Most Americans have never met an Iraqi, citizen of the country the US sanctions, invasion and occupation have destroyed. Abbas Noori Abbood, who grew up in Sadr City, Baghdad, wants to change that. Bicycle Barbershop is Abbood’s dream project-in-process, a series of encounters in which he, a trained and licensed barber, from a family of Iraqi barbers, cuts the hair of various people, including Iraq war veterans, while engaging in the sort of intimate conversations that take place in barbershops.
Abbood is an Iraqi refugee, via Cairo, where he became a television personality, who has made his home in Brooklyn. Like all refugees, he had a life before conflict that he is resurrecting in his city of refuge. Abbood studied arts at university in Baghdad and is an actor, director, creator, and comic. He is the creative mind and driving force behind the webcast Bicycle Barbershop.
He has recently married and become the father of a daughter, Sirine. He became a United States citizen in April. Abbood and his new family are moving back to Cairo for two years at the end of July because Abbood’s wife Muriel Calo a food aid specialist has accepted a job with the UN. But they consider Bushwick home and intend to return. Before they leave at the end of July, Abbood is intent upon working with his editors to finish more episodes of Bicycle Barbershop.
He has been working on the project since he arrived in the US in 2009. In each episode, he cuts the hair of Americans, and those from Arab Diaspora, while discussing the Iraq war, the US election and life in general. Remember, he’s an Iraqi with a scissors in his hands. Barbershops have always been safe spaces for talk and argument; they have been the settings for television, film and stage comedies, as well. Abbood is the most charming of men; dark and handsome, he has an open, warm and ebullient personality. He laughs easily at his own jokes and at others.
Abbood explains: “I’ve been exploring how people cope amid political conflict. Bicycle Barbershop is a webseries of conversations which take place during a haircut, set against the political backdrop of fear & unreality during the 2016 U.S. presidential election. We have been focusing on people from the Muslim Diaspora from Florida to New York. There’s so much surprise in each encounter.” He’s had these conversations in Tunisia and from New York to Florida; he even went to a Donald Trump rally with the stated intention of cutting Trump’s hair (and, perhaps, finding out what it is made of).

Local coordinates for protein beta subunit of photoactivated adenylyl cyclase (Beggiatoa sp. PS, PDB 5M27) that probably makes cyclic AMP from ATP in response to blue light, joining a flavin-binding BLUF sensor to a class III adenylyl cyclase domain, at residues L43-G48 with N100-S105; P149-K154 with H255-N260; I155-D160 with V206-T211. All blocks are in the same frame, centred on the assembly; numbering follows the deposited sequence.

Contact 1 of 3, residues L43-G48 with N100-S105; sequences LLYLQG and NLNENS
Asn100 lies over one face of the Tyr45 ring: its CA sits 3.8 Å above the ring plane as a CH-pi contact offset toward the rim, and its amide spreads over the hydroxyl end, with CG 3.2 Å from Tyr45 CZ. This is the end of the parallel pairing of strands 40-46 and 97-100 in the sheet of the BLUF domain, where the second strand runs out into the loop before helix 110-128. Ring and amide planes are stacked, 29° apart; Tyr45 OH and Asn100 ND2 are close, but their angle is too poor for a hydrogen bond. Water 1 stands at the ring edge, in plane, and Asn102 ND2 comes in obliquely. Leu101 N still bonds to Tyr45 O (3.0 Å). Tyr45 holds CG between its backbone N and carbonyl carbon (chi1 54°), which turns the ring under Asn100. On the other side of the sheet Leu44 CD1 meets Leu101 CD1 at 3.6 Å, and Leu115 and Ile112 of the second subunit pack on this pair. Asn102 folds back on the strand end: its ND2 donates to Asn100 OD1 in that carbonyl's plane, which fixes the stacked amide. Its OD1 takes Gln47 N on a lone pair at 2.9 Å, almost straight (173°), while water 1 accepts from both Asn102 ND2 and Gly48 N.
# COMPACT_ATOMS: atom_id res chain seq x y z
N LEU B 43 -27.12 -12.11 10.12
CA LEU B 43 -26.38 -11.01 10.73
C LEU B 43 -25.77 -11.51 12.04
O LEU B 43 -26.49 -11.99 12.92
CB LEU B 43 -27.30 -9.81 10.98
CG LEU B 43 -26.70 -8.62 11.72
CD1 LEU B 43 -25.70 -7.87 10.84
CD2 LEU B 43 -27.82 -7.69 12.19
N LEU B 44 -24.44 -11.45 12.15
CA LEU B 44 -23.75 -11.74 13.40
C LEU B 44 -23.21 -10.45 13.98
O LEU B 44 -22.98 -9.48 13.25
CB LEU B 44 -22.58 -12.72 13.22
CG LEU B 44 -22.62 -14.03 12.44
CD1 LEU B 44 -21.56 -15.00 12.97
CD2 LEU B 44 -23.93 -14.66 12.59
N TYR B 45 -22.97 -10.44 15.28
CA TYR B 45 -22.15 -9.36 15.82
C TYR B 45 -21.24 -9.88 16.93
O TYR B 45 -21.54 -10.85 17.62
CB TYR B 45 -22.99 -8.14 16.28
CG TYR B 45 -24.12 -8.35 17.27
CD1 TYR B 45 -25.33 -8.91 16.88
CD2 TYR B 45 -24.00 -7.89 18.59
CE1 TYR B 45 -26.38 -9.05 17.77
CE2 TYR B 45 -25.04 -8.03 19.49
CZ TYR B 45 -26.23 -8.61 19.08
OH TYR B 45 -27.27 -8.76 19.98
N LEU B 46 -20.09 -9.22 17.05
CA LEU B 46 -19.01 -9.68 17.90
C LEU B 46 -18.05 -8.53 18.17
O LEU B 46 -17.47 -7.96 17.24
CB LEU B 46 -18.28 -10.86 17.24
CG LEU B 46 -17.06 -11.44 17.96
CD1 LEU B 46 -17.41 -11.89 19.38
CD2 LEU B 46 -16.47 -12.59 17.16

Initially, Abbood, and his father, since deceased, supported the toppling of Saddam Hussein; listening to the radio, they cheered as the American tanks advanced from the south. Until that is the Americans arrived in Baghdad and Abbood witnessed first-hand the chaos of the war. He has dodged bullets during firefights between American troops and Iraqi insurgents as he tried to make his make his way home. So, he left Iraq.
Abbood went back to Iraq this summer to see his mother, who is ailing, and lives in Najif. But, she insisted he also visit his sisters. “I have many sisters and they live in most cities in Iraq.” He managed to see them all in the city of Mandali. To get form Najif to Mandali, he had to go through Baghdad, where he visited his best friend in the city, Mohammed Alenzi Mohammad, a PhD in Arts and professor at Baghdad University.
Mohammad wanted a photo of Sirine so he could make a painting of Abbood’s new daughter.
“I met Mohammed around the breaking of the fast of Ramadan dinner time. He fasts. I don’t believe in religion but we are very close friends. After a delicious dinner, he took me to coffee at the Ridh Alwan Café, in the Karrada neighborhood, a place where artists gather. While I was there, looking around me at all the faces, I had a very bad feeling. Anybody can come inside and kill us, I thought.”
The next week in Baghdad the Karrada neighborhood was bombed. Over 280 people have since died.
“Instead of buying presents for Eid, people are buying white robes for shrouds.” Instead of a place to celebrate the end of Ramadan, the Karrada neighborhood has been turned to rubble.
Abbood was already in Paris when the Baghdad bombing happened. “I have a back-pack; everyone is looking at me as if I am going to do something. Fear is everywhere, now,” he says.
This makes his commitment to finishing Bicycle Barbershop all the more urgent. In a first segment, Abbood explains, “I grew up in my father’s barbershop. Everyone came, religious, non-religious, even spies for Saddam. I had a big mouth about politics, but my father made me shut it.” Now, in Bicycle Barbershop, Abbood is free to explore politics and human feeling with those whose hair he cuts. There is an Indiegogo campaign running now where you can also view the first episode; https://www.indiegogo.com/projects/bicycle-barbershop#/For a $50 donation, Abbood will cut your hair or thread your eyebrows—and in these difficult days he’ll get you to talk about your feelings.
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